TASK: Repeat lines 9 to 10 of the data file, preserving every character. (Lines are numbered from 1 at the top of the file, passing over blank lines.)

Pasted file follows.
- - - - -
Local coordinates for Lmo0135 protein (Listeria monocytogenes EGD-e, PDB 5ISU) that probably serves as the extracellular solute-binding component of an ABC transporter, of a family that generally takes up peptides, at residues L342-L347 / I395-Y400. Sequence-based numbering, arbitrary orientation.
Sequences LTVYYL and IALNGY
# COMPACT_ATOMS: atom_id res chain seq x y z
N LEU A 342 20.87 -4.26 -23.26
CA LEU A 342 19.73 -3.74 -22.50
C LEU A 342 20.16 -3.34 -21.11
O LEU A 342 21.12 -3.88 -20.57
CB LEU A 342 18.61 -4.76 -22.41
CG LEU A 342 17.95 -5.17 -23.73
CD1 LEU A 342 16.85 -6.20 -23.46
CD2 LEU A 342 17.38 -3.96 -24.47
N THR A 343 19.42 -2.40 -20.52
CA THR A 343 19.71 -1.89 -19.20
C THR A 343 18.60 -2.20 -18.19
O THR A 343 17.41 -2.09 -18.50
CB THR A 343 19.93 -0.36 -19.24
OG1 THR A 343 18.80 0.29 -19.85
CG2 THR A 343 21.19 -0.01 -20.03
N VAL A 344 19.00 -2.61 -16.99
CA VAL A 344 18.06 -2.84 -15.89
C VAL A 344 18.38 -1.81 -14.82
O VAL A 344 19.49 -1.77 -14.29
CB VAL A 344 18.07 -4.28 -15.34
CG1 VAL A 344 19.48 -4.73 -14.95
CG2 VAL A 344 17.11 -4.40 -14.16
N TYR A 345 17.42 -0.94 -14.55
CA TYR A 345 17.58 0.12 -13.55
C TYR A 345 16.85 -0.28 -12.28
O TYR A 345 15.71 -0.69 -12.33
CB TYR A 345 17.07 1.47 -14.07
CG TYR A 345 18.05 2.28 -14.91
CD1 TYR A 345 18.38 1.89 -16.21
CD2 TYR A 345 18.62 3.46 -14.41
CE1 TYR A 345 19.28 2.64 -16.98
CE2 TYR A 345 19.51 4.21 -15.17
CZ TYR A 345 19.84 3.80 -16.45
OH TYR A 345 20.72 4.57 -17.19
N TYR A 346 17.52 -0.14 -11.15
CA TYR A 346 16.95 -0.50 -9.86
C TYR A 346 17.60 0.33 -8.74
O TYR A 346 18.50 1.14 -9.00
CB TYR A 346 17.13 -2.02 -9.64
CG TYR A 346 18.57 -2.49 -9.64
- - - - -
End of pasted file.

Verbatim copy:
CG LEU A 342 17.95 -5.17 -23.73
CD1 LEU A 342 16.85 -6.20 -23.46